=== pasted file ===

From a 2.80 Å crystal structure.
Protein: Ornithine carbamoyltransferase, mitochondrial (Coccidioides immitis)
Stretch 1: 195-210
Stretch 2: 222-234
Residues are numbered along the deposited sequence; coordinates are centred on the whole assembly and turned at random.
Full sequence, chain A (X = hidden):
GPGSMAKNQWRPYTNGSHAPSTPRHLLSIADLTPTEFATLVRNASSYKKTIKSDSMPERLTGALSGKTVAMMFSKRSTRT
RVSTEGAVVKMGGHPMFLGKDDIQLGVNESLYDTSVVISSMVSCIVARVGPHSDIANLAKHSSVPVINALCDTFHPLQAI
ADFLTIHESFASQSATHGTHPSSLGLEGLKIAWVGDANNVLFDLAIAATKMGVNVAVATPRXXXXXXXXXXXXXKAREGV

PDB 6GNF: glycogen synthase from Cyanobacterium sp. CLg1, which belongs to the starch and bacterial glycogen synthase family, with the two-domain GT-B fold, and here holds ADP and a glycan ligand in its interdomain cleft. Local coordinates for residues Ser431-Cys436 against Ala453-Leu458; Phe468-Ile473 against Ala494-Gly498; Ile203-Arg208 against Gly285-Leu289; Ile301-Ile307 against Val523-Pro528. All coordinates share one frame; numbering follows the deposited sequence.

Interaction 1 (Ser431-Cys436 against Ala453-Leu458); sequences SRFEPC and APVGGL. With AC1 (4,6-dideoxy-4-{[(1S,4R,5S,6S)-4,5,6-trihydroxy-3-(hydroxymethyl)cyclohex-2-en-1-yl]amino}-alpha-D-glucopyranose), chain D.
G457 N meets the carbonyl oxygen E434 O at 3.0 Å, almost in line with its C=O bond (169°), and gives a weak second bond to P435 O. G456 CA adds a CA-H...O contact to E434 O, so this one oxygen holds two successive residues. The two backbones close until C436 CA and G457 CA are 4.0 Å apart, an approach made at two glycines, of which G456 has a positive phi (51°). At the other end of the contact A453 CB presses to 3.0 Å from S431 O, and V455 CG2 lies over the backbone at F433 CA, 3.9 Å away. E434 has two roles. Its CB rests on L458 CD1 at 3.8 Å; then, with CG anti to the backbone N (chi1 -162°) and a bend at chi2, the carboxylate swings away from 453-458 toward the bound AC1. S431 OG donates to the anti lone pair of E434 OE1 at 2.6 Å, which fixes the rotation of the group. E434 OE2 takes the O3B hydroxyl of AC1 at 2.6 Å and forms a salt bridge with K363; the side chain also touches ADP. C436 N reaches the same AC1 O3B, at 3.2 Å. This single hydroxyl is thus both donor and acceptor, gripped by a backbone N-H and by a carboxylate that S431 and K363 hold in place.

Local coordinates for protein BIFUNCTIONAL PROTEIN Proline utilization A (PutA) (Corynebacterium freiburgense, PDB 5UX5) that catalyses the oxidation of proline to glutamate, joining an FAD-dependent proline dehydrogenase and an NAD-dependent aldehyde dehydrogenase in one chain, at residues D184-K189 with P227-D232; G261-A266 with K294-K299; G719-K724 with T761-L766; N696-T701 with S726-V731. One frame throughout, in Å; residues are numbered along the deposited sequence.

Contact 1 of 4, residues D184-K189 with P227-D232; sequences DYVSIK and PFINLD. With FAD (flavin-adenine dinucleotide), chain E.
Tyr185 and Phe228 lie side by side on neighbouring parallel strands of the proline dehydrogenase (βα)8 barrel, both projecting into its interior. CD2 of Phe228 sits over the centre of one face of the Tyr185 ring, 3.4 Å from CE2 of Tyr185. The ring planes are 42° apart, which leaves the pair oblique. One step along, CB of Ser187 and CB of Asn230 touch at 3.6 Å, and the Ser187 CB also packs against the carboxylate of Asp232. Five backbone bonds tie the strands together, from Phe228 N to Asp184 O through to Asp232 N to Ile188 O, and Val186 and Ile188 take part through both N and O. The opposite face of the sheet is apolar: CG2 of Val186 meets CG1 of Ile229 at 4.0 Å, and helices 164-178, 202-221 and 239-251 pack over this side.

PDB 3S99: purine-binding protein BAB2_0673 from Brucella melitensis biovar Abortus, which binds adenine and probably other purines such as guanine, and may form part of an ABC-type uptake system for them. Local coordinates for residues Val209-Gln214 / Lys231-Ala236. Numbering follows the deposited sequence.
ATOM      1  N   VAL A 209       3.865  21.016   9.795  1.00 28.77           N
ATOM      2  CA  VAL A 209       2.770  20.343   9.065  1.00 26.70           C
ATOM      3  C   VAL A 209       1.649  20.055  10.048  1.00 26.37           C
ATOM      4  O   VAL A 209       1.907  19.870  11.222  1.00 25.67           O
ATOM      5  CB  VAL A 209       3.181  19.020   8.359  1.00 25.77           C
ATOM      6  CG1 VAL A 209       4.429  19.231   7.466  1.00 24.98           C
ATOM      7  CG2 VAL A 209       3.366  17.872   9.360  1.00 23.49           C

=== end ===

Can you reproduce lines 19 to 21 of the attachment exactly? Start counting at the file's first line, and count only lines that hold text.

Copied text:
ATOM      3  C   VAL A 209       1.649  20.055  10.048  1.00 26.37           C
ATOM      4  O   VAL A 209       1.907  19.870  11.222  1.00 25.67           O
ATOM      5  CB  VAL A 209       3.181  19.020   8.359  1.00 25.77           C